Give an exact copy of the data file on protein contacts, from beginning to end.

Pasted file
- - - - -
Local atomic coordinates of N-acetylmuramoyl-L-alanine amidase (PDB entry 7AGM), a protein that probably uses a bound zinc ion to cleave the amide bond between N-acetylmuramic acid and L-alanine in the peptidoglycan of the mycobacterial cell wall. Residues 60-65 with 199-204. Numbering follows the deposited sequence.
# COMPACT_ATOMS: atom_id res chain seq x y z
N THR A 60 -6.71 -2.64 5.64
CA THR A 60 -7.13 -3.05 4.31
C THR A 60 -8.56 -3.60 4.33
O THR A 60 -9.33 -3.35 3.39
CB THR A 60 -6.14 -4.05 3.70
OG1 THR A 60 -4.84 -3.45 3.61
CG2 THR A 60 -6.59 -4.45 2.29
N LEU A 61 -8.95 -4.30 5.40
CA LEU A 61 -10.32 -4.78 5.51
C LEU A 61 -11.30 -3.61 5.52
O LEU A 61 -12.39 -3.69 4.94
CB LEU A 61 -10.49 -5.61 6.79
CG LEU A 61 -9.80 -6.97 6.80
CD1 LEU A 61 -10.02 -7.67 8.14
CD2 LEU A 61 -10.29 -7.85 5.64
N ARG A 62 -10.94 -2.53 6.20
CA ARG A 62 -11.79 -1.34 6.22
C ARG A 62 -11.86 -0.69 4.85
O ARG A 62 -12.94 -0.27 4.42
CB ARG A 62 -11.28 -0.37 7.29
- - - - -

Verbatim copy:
Local atomic coordinates of N-acetylmuramoyl-L-alanine amidase (PDB entry 7AGM), a protein that probably uses a bound zinc ion to cleave the amide bond between N-acetylmuramic acid and L-alanine in the peptidoglycan of the mycobacterial cell wall. Residues 60-65 with 199-204. Numbering follows the deposited sequence.
# COMPACT_ATOMS: atom_id res chain seq x y z
N THR A 60 -6.71 -2.64 5.64
CA THR A 60 -7.13 -3.05 4.31
C THR A 60 -8.56 -3.60 4.33
O THR A 60 -9.33 -3.35 3.39
CB THR A 60 -6.14 -4.05 3.70
OG1 THR A 60 -4.84 -3.45 3.61
CG2 THR A 60 -6.59 -4.45 2.29
N LEU A 61 -8.95 -4.30 5.40
CA LEU A 61 -10.32 -4.78 5.51
C LEU A 61 -11.30 -3.61 5.52
O LEU A 61 -12.39 -3.69 4.94
CB LEU A 61 -10.49 -5.61 6.79
CG LEU A 61 -9.80 -6.97 6.80
CD1 LEU A 61 -10.02 -7.67 8.14
CD2 LEU A 61 -10.29 -7.85 5.64
N ARG A 62 -10.94 -2.53 6.20
CA ARG A 62 -11.79 -1.34 6.22
C ARG A 62 -11.86 -0.69 4.85
O ARG A 62 -12.94 -0.27 4.42
CB ARG A 62 -11.28 -0.37 7.29